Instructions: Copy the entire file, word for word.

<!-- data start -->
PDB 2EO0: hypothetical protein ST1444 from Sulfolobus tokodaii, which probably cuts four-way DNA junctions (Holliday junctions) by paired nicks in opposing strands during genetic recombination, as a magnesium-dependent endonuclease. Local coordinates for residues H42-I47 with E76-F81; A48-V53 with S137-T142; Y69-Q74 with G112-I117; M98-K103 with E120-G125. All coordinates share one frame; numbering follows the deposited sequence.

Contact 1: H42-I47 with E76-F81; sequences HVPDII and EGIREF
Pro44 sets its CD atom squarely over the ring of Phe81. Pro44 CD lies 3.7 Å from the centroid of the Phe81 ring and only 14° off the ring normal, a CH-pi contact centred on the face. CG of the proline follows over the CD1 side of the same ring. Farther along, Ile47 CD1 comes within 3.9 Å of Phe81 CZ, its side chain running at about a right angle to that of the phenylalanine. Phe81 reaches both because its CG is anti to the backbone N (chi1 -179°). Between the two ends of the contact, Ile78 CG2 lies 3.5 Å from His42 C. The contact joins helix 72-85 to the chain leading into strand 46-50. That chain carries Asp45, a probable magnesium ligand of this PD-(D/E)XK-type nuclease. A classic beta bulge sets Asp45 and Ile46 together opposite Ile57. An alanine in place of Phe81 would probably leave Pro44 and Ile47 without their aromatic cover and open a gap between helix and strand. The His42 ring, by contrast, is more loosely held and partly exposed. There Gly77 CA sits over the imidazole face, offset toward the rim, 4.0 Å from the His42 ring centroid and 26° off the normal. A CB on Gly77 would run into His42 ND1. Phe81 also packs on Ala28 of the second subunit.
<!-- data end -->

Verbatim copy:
PDB 2EO0: hypothetical protein ST1444 from Sulfolobus tokodaii, which probably cuts four-way DNA junctions (Holliday junctions) by paired nicks in opposing strands during genetic recombination, as a magnesium-dependent endonuclease. Local coordinates for residues H42-I47 with E76-F81; A48-V53 with S137-T142; Y69-Q74 with G112-I117; M98-K103 with E120-G125. All coordinates share one frame; numbering follows the deposited sequence.

Contact 1: H42-I47 with E76-F81; sequences HVPDII and EGIREF
Pro44 sets its CD atom squarely over the ring of Phe81. Pro44 CD lies 3.7 Å from the centroid of the Phe81 ring and only 14° off the ring normal, a CH-pi contact centred on the face. CG of the proline follows over the CD1 side of the same ring. Farther along, Ile47 CD1 comes within 3.9 Å of Phe81 CZ, its side chain running at about a right angle to that of the phenylalanine. Phe81 reaches both because its CG is anti to the backbone N (chi1 -179°). Between the two ends of the contact, Ile78 CG2 lies 3.5 Å from His42 C. The contact joins helix 72-85 to the chain leading into strand 46-50. That chain carries Asp45, a probable magnesium ligand of this PD-(D/E)XK-type nuclease. A classic beta bulge sets Asp45 and Ile46 together opposite Ile57. An alanine in place of Phe81 would probably leave Pro44 and Ile47 without their aromatic cover and open a gap between helix and strand. The His42 ring, by contrast, is more loosely held and partly exposed. There Gly77 CA sits over the imidazole face, offset toward the rim, 4.0 Å from the His42 ring centroid and 26° off the normal. A CB on Gly77 would run into His42 ND1. Phe81 also packs on Ala28 of the second subunit.